Peter Rachleff: Looking for History Day help? Check out the East Side Freedom Library

Students and mentors worked on History Day projects at the ESFL last year.

The East Side Freedom Library invites the middle and high school students in your families to benefit from our rich resources and our experienced mentors.

National History Day is a great program in which students are challenged to develop a project as an illustration of a theme. Students, individually or in small teams, might take months developing their approach, conducting research and shaping their presentation. They take ownership of presenting their project – on a storyboard, in a paper, in a performance, in a video or via an interactive website. They not only present historical materials, but they must also make an argument about how their topic affected individuals, communities, nations or the world, changing the course of human society.

History Day students not only learn new things about history and learn the value of historical thinking, but they also develop their social skills and self-confidence.

The 2023 theme asks young people to think about how engagement with frontiers – in space, among people and in the emergence of new ideas – has shaped our history, in the U.S. and around the world.

This is a great theme within which they might explore labor activism, racial justice, women’s rights, the impact of GLBTQ+ movements, environmental activism and more. A frontier may be geographical – an area thought to be on the edge of a settlement – or a border between countries or peoples. Ideas can also be presented as frontiers.

Students might explore the work of individuals or organizations who have thought of new ways of organizing human life politically, economically, religiously or socially, and assess the impact of these new ideas. Frontiers are crossed by those who challenge conventional thinking. Students may find inspiration in the stories of those who have challenged traditional boundaries of race, class and gender.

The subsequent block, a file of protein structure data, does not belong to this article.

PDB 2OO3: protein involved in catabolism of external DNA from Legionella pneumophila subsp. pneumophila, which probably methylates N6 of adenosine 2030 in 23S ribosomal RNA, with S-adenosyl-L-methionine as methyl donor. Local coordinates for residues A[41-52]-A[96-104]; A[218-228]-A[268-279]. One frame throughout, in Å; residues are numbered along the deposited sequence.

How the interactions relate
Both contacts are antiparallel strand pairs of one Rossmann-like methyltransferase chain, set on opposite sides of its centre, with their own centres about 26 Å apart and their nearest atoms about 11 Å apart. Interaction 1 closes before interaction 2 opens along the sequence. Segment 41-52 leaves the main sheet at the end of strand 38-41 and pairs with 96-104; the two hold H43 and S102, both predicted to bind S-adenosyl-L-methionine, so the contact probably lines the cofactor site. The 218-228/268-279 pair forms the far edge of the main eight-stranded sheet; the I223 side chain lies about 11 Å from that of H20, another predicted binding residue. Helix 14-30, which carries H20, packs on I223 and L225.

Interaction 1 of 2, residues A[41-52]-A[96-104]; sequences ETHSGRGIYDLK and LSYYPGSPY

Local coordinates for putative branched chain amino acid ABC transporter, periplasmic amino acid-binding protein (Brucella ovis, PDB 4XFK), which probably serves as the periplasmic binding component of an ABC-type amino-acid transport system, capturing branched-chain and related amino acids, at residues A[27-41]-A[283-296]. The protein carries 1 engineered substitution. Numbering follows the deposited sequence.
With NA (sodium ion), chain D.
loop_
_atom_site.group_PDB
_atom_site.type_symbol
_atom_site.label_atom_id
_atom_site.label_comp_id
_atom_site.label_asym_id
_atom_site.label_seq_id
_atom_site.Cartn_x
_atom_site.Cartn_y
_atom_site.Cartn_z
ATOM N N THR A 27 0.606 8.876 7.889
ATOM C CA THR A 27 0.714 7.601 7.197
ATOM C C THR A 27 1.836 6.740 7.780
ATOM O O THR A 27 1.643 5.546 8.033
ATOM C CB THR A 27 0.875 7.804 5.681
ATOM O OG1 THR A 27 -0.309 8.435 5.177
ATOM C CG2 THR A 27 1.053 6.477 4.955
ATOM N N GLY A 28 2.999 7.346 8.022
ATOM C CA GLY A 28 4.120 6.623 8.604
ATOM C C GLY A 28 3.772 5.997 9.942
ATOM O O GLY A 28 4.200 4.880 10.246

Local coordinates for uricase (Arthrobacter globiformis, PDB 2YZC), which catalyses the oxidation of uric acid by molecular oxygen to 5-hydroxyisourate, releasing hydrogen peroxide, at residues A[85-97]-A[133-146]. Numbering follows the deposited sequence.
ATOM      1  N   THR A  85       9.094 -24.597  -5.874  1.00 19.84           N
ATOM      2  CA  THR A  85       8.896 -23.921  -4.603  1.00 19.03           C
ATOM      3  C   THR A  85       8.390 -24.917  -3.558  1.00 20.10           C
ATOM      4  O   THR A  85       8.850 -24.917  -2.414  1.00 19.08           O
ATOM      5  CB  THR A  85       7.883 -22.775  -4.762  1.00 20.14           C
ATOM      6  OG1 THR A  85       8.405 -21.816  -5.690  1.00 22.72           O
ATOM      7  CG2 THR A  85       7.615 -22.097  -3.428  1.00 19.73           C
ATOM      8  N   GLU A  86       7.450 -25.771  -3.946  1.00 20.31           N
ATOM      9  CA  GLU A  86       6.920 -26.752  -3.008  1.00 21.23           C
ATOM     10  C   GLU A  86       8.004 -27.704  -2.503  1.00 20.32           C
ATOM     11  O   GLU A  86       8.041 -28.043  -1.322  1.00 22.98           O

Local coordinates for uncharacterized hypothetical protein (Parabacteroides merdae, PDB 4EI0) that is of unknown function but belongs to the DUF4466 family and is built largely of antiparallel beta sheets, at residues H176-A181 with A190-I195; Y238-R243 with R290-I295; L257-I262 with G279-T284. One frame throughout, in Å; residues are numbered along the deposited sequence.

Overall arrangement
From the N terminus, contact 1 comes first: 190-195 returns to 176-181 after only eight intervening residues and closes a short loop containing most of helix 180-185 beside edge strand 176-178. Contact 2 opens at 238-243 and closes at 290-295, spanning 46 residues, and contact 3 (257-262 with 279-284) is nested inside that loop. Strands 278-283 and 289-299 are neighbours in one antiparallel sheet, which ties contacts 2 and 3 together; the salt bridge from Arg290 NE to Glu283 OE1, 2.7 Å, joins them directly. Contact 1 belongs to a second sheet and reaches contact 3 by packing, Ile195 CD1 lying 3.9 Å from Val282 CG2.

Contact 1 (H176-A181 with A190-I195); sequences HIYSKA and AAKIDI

Here’s one great example. In 1920, economist Carter L. Goodrich published “The Frontier of Control: A Study of British Workshop Politics.” At the heart of this book was his argument that every workplace has an invisible line dividing where management’s authority ends and workers’ authority begins.

Goodrich argued that these “frontiers of control” moved from the day shift to the night shift, from days with higher absenteeism (e.g., Mondays and Fridays) to fully staffed days. They moved in response to technological change and innovation, and, above all, in response to workers’ organization, in the workplace itself and, especially, in unions.

Today’s young scholars might use the “frontier of control” as a framework within which they can explore the impacts of computers and robots, the strengths or weaknesses of unions, even such contemporary concerns as “the great resignation” or “Striketober.” The concept is just one great door-opener into the dynamics of the world of labor. National History Day is a wonderful opportunity to introduce students to the rich world of labor history.

The East Side Freedom Library has rich resources available to students for their research projects. Our collections include labor newspapers from the 1930s, documentary videos, recordings of labor songsters, photographs of labor-themed visual art, union buttons and posters, and more.

Perhaps even more importantly, students will also find experienced mentors eager to help them shape their project. Our team of mentors include retired public-school teachers, college professors and college students. For eight years now, we have worked with students in the Twin Cities, some of whom have won recognition in local, statewide and even national competition.

Our mentoring team is on hand, now, every Saturday morning from 10 a.m. to noon. We ask that students make an appointment by emailing info [at] eastsidefreedomlibrary [dot] org, that upon their arrival they show proof of vaccination or a negative test within the previous two days, that they wear a mask and that they observe safety precautions while here.

After their initial mentoring consultation, students will be welcome to come at other times to use our resources, and our mentors will be available for one-on-one conversations, in person or remotely.

If you or your students would like to speak with us, call us at 651-207-4926. We look forward to working with them!

– Peter Rachleff is co-executive director emeritus at the East Side Freedom Library, an independent, nonprofit organization located at 1105 Greenbrier St.


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